Genetic testing Blood or tissue tests that may be ordered to detect the presence of genetic abnormalities that place a person at risk for getting certain diseases, such as cancer. For patients and families suspected of having an inherited disease it may be possible to find the mutation causing the disease through genetic testing of blood.
H I J K
Hepatic Arterial Infusion (HAI) The delivery of chemotherapeutic agents to the liver through a catheter placed in the hepatic artery. This is most often done in the operating room with general anesthesia and an open procedure. A pump is implanted percutaneously (under the skin) for delivery of chemotherapy. The type and the schedule of chemotherapy delivered via the pump will depend on the physician. Generally, the pump is filled with chemotherapy once a month. Body temperature and the mechanism of the pump allow chemotherapy to be delivered continuously at a slow rate directly to the liver. The physician may choose to also give systemic chemotherapy in conjunction with HAI.
Hereditary non-polyposis colorectal cancer (HNPCC) Also called Lynch syndrome, an inherited condition that greatly increases a person's risk for developing colorectal cancer. People with this condition tend to develop cancer at a young age without first having many polyps. Colon and rectal cancer occur frequently in HNPCC families.
Histologic Grade A microscopic measure of how aggressive a tumor is. Grade I-well differentiated, the least aggressive. Grade II-moderately differentiated, Grade III-poorly differentiated and Grade IV-undifferentiated.
Ileostomy [ill-ee-OSS-tuh-me] Surgical creation of an artificial opening through which the last segment of the small intestine discharges digestive waste material directly to the outside of the body through the skin.
Informed Consent The principle of informed consent means that patients have the right to be fully informed about a trial before agreeing to participate in that trial. The patient receives complete trial information, including treatment specifics, potential risks, benefits and side effects. The patient must sign an "informed consent form" before he or she is allowed to participate. If the protocol changes during the trial, the informed consent process is repeated.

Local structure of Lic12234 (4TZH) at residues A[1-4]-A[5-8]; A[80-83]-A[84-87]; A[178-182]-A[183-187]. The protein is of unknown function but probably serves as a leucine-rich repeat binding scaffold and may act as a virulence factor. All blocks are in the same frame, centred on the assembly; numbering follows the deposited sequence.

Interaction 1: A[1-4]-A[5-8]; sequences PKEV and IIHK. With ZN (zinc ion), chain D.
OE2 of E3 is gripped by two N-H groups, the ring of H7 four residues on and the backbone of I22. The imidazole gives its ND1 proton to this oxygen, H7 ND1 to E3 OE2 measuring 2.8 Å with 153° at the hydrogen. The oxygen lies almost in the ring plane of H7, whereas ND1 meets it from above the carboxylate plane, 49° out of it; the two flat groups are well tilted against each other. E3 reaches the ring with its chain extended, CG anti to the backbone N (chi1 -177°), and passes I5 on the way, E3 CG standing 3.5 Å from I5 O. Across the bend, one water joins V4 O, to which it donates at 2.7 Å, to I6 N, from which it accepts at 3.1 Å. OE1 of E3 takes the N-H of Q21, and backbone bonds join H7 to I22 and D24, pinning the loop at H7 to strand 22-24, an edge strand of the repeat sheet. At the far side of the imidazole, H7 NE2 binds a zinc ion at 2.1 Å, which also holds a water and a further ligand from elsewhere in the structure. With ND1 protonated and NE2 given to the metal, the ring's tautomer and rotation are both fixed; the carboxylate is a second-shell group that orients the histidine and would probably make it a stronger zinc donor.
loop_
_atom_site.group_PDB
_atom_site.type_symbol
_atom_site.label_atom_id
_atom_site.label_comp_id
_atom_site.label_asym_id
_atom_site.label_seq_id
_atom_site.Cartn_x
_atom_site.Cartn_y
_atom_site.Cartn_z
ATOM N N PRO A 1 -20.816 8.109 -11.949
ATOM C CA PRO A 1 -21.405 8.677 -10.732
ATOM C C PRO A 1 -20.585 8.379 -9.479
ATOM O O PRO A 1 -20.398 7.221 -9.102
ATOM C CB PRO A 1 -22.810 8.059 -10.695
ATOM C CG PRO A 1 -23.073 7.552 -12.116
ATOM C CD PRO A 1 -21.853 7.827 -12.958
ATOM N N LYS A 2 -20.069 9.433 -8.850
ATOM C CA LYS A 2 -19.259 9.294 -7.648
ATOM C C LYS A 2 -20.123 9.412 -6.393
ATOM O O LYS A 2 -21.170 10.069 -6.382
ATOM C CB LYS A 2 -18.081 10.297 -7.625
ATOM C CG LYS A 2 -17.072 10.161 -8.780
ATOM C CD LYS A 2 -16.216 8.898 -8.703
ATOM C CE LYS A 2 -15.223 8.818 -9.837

Institutional Review Board (IRB) Each research institution has an Institutional Review Board. The IRB, which includes non-medical and medical people, reviews all protocols for patient safety. The board also reviews the consent information given to patients who are thinking about participating in the trial, to make sure that it is written in clear, understandable language.
Internal Radiation Also referred to as implant radiation or brachytherapy. The radiation comes from radioactive material placed in thin tubes put directly into or near the tumor. The patient stays in the hospital, and the implants generally remain in place for several days. Usually they are removed before the patient goes home.
Intraoperative radiotherapy (IORT) Radiation treatment given during an operation that takes place inside the body.
Irinotecan A chemotherapeutic drug used alone or with other drugs to treat colon cancer or rectal cancer that has spread to other parts of the body or has come back after treatment with fluorouracil. Irinotecan blocks certain enzymes needed for cell division and DNA repair, and it may kill cancer cells.
Kegel exercises Named for a 20th century U.S. gynecologist, these exercises consist of alternately contracting and relaxing the perineal muscles in order to gain more control over their movement. These exercises can be used to counteract urinary incontinence, decrease painful intercourse, or gain active control of the perineum.
Laparoscope A thin, tube-like instrument with a light and a lens used to look at tissues and organs inside the abdomen. It may also have a tool to remove tissue to be checked under a microscope for signs of disease.